Yes, colleges are looking at your Facebook and other social media accounts.
go to link Facebook, Twitter, Pinterest, YouTube, Instagram, Tumblr, Pheed—-the list of social networking options is seemingly endless. We use them practically 24/7, sometimes with the mistaken notion that they are forms of private communication rather than public fora. The illusion that our children, nieces, nephews, and grandchildren often cling to, i.e., that only friends and acquaintances want or need to follow them online, is just that. Indeed, once they enter high school, they are ever more likely to be scrutinized by outside parties that have a vested interest in their online activity. College admission offices, scholarship committees, internship sponsors, and employers are increasingly likely to peruse a candidate’s online presence as part of their decision-making processes.
http://www.youngasianescorts.co.uk/?baletos=%D8%A7%D9%84%D9%88%D9%83%D8%A7%D9%84%D8%A9-%D8%A7%D9%84%D8%AF%D9%88%D9%84%D9%8A%D8%A9-%D9%84%D9%84%D8%B7%D8%A7%D9%82%D8%A9-%D8%AA%D8%AF%D8%A7%D9%88%D9%84-%D8%A7%D9%84%D8%AE%D9%8A%D8%A7%D8%B1%D8%A7%D8%AA-%D8%A7%D9%84%D8%AB%D9%86%D8%A7%D8%A6%D9%8A%D8%A9&ee9=2c الوكالة الدولية للطاقة تداول الخيارات الثنائية I strongly recommend children to make an honest assessment of their online activity by considering the following: What do pictures and posts on Facebook reveal about them? Do they routinely tweet four-letter-words? Are there online pictures or YouTube videos accessible by the general public that show them in embarrassing attire or potentially compromising situations? Have they written disparaging comments about teachers, coaches, employers, or other students? If there is any online content that might sabotage their academic or employment aspirations, now is the time for them to clean up their act. Competition for scholarships, college admission, internships, summer programs, and jobs is fierce; why reduce or even eliminate the chance for consideration by posting material that calls into question their judgment, character, and taste.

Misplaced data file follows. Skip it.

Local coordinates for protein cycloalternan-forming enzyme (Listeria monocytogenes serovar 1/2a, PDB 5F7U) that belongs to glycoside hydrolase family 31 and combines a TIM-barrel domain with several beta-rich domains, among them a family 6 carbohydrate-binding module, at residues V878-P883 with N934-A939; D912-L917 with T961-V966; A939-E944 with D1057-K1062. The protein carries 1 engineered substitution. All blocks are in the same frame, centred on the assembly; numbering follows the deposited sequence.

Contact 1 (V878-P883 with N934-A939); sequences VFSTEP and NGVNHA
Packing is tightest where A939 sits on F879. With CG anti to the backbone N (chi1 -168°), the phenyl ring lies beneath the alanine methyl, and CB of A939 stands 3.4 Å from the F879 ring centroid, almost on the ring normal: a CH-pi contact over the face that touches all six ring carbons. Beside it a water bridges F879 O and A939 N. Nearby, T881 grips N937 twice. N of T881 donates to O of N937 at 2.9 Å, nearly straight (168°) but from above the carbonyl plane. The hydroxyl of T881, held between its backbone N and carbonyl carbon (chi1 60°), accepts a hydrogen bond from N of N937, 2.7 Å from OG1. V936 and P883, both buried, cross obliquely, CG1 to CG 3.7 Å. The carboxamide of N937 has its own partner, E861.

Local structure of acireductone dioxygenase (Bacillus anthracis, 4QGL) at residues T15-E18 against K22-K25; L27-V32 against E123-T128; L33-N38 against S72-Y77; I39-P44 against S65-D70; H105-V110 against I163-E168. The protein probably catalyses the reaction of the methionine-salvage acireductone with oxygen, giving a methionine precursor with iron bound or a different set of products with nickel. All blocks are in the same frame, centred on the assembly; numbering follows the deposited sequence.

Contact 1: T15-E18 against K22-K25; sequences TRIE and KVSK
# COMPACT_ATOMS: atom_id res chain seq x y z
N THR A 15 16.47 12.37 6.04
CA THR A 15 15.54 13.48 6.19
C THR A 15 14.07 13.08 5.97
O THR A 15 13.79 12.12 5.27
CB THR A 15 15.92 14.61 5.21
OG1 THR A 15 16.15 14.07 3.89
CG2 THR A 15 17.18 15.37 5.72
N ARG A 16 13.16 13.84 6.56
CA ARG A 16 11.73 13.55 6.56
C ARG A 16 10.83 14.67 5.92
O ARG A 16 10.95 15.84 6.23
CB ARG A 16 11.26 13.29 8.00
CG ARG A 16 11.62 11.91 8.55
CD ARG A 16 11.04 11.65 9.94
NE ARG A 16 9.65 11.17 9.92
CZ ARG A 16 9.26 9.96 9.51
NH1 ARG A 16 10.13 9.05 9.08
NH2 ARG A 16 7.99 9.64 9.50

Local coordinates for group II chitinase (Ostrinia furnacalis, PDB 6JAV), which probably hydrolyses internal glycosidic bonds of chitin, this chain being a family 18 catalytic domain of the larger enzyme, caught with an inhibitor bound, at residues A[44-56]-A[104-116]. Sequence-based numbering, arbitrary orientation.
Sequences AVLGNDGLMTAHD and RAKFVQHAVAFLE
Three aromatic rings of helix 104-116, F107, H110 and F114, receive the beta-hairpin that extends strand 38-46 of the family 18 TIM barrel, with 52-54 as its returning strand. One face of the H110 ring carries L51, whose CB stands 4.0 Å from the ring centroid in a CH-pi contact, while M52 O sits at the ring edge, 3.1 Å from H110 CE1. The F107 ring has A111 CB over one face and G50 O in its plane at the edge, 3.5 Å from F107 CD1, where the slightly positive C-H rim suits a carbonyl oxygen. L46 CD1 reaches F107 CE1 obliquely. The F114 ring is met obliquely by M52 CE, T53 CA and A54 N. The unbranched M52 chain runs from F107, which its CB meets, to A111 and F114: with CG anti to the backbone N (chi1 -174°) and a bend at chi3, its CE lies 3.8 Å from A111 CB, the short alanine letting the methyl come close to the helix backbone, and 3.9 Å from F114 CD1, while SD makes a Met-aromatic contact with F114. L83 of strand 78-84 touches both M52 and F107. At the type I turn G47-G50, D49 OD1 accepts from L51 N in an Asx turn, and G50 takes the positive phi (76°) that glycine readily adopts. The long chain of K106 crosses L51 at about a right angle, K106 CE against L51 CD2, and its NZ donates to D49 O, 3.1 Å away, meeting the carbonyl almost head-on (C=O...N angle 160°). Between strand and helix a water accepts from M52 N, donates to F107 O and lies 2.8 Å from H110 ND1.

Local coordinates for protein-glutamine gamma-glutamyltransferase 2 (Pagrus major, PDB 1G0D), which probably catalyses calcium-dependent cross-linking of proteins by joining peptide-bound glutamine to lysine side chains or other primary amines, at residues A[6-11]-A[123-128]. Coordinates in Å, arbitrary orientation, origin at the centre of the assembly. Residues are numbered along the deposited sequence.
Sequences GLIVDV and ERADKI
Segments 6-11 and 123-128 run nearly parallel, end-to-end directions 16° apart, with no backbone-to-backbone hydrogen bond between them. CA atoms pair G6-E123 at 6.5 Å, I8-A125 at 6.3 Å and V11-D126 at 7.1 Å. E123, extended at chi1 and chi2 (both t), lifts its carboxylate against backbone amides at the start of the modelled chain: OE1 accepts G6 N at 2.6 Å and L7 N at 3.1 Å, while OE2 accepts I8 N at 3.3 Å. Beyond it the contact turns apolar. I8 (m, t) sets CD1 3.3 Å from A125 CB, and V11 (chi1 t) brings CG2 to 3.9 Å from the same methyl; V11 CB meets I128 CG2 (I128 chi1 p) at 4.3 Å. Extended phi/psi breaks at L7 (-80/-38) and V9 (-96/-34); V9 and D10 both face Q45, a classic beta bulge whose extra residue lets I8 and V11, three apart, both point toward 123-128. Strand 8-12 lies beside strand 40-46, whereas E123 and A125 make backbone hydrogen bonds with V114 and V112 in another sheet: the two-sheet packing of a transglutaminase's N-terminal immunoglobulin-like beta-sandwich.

here A good rule of thumb when evaluating use of social media is for children to ask themselves if they would want a grandparent to access their social media accounts to read and view everything about them. If they can truthfully answer “yes”, hooray! If the thought of grandma (or grandpa) viewing their Facebook page or other social media makes them want to run and hide, it’s time for some ruthless purging and a new approach to maintaining their online presence.
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